World Fine Art Professionals and their Key-Pieces, 19 – Marta Brysha
Marta Brysha is an Artist of embroidered works. She has been practising her Art form for 25 years. Eight years ago she moved to Tasmania where she was fortunate enough to meet a group of talented textile Artists who encouraged and inspired her to move into the sphere of fine Art.
When Marta Brysha was 11 she visited her grandmother in the mountains of Croatia. Her grandmother introduced her to the magic of embroidery. It made a great impression. When Marta was in her twenties she remembered her grandmother’s embroidery and felt that it was something she really wanted to do.
She started her professional career initially as a musician. ‘My father was a symphony musician. I was a professional cellist for ten years. So I was aware of the discipline, dedication, objective self-criticism and consistent practise that are involved to develop an Artistic skill to an elite level. There was a huge hole in my life after leaving my music career and I was at a loss on how to fill it for about ten years, until my move into visual Art.’
One day ‘I bought a ‘how to’ book, some thread and fabric and taught myself. Over the next 20 or so years I developed my technical and design abilities, but I always felt limited by the commercial fabrics, thread types and colours that are generally available.’
Her sister, nine years older than her, studied fine Art painting. ‘As a child she would take me on visits to Art galleries and Art studios. She always spoke to me as though I were an adult and so we talked about Art processes and composition and the difference between ‘good’ Art and ‘bad’. I learned to read the language of abstract Art.’
Haven and Earth
In Tasmania she joined the textile organisation Stitching and Beyond. Over the years she has participated in many workshops, often taught by internationally renowned fibre Artists and Artists working in other fields, such as drawing and printing.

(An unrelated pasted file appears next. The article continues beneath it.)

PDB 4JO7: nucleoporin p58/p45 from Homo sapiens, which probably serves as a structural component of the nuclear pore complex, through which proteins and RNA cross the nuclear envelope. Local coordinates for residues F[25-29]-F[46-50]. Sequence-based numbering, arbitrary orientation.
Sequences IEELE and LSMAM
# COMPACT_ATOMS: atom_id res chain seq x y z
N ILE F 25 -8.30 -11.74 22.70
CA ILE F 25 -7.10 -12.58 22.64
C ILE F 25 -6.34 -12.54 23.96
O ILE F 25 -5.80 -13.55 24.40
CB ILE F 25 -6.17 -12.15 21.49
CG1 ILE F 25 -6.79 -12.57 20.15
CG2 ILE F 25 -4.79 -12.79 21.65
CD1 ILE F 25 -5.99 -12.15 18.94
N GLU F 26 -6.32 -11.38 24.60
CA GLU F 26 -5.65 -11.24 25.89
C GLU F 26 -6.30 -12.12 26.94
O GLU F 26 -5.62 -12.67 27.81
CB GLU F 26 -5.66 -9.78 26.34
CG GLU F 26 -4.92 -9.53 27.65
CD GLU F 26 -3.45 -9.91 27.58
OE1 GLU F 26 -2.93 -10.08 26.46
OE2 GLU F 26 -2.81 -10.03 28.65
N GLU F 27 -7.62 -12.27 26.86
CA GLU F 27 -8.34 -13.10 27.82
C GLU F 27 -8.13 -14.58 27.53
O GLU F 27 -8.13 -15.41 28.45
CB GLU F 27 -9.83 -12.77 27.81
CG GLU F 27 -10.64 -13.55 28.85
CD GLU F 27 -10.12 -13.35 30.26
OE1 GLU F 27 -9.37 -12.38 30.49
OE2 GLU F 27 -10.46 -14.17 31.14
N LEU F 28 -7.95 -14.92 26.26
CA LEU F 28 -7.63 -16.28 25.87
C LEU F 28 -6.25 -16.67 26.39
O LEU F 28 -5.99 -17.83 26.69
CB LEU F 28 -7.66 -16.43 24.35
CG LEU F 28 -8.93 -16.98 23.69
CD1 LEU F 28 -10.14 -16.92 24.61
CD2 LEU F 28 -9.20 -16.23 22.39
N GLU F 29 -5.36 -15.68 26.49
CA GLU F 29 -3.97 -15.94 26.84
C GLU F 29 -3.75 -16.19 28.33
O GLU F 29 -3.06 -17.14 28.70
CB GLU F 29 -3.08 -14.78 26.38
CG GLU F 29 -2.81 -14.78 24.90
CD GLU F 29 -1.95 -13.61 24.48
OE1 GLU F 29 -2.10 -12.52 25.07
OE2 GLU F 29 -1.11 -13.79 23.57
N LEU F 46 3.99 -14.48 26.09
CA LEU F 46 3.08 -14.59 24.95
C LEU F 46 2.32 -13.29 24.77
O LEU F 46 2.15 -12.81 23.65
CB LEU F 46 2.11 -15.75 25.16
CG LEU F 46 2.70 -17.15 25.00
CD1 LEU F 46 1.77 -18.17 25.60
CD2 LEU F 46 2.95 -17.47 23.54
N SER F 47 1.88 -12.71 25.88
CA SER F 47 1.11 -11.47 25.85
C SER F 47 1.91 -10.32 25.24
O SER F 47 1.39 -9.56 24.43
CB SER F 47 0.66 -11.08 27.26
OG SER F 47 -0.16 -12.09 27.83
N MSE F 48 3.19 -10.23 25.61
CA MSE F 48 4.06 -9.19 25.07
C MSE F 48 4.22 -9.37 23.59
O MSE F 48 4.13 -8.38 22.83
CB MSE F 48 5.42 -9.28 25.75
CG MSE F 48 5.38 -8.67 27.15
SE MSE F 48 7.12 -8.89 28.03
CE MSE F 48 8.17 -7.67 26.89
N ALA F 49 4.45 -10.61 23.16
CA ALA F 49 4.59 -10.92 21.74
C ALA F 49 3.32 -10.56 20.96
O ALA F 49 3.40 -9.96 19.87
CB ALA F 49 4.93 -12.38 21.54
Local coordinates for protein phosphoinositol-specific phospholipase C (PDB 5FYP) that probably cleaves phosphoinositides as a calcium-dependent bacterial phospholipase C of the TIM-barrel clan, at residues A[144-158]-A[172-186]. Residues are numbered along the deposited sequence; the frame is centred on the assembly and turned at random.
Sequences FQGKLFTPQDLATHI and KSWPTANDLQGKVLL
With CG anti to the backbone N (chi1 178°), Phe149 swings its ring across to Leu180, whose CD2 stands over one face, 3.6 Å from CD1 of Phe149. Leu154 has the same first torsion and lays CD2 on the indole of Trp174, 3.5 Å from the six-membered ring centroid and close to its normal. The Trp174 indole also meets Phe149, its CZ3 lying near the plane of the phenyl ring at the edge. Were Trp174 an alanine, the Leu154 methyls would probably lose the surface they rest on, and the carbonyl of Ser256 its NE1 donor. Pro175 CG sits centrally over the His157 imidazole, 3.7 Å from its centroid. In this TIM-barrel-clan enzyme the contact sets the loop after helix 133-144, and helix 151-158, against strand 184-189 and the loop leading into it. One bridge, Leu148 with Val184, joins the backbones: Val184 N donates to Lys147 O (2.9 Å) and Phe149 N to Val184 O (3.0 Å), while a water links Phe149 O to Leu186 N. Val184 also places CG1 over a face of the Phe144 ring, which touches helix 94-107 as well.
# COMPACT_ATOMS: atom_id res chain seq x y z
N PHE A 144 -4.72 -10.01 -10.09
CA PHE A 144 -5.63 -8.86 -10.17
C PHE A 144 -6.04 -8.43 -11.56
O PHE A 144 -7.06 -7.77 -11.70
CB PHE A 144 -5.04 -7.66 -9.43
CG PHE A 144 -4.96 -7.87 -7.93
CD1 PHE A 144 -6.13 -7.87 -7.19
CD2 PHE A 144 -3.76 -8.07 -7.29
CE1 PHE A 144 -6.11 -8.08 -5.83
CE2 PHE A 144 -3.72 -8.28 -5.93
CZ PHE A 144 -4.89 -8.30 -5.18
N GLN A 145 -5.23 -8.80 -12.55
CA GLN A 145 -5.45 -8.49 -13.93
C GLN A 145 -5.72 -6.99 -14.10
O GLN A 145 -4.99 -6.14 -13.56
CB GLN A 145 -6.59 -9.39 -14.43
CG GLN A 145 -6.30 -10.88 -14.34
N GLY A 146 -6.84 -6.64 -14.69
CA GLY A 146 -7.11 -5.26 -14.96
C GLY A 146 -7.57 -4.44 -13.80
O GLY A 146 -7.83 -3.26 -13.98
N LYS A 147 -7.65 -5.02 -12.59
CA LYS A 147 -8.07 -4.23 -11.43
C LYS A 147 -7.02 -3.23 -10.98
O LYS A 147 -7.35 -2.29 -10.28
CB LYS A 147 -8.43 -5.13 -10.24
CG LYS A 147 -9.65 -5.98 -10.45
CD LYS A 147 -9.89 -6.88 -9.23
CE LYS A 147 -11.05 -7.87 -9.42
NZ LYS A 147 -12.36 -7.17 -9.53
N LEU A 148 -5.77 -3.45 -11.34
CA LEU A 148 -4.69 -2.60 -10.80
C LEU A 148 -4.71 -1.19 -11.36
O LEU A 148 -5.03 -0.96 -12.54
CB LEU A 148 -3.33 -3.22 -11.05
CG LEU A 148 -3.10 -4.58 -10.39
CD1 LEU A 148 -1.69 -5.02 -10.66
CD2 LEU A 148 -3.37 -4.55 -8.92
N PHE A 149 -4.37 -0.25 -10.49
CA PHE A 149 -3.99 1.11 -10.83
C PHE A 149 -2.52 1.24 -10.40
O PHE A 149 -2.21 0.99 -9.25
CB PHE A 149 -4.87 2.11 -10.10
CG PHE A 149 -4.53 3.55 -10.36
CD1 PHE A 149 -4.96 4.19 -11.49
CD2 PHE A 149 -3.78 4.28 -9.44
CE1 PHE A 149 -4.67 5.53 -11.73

‘Probably the most crucial thing I learned was how to dye my own fabrics and threads. This freed me from the limits of commercial products and allowed me access to a plethora of silk fabrics and threads that I can dye to a specific palette for each Artwork.’
She works in series with each series taking two or three years to complete. ‘At the moment I am working on two series: the Heaven and Earth series and the Shapes of Life series. Both of them will be featured in an exhibition in the Arps Window Gallery in Amsterdam in October 2014.
The Heaven and Earth series consists of large hand embroidered works on silk depicting interpretations of faux-coloured satellite images of the earth and stellar phenomena. ‘The central theme of this series is about looking at ourselves objectively from a distance, about recognizing the beauty of our cosmos, of innovation and destruction.’
‘In a way this series is both a plea for the preservation of this beautiful blue planet and a lament for the destruction that is wrought through war and greed, and the complacency that condemns so many people to a life of terror, hunger and hardship as a result.’
Lines, angles, texture and colour
“The Shapes of Life” series is composed of smaller, intimate Works in ink and stitched on woven paper. ‘This series looks at cross-cultural symbolism in traditional crafts and is a tribute to the (mostly) women who uphold these visual traditions even as their traditional lifestyles are gradually eroded. They are the quiet ones, the unsung heroes who pass on what is central to our humanity from one generation to another.’
In more general terms she describes her work as follows: ‘I would say that the theme inspiring my work is the natural world and how we use science to understand our environment through mathematical fields, such as fluid dynamics and geometry. I see my environment, in abstract terms, as a series of lines, angles, texture and colour. In essence I am a mark maker who happens to work with silk thread, rather than a pencil or a printmakers tools.’
A key piece in her oeuvre is difficult to point out. ‘Each Artwork is part of a continuum. To choose one work as key would be, for me, to declare a full stop, to say that this work is the culmination of me as an Artist, or even a particular series. I would like to think that this would never happen. That my work will continue to grow, that within each series each work stands on its own and yet forms part of a meaningful and cohesive narrative.’
‘Make the Art you are driven to make’ is her philosophy. ‘Forget about what is fashionable or saleable or acceptable and focus on what makes you passionate and keeps you interested. I believe that if you do this you will produce something that is worthwhile. Whether your achievements are recognized by galleries and Art collectors is out of your hands to a certain extent.’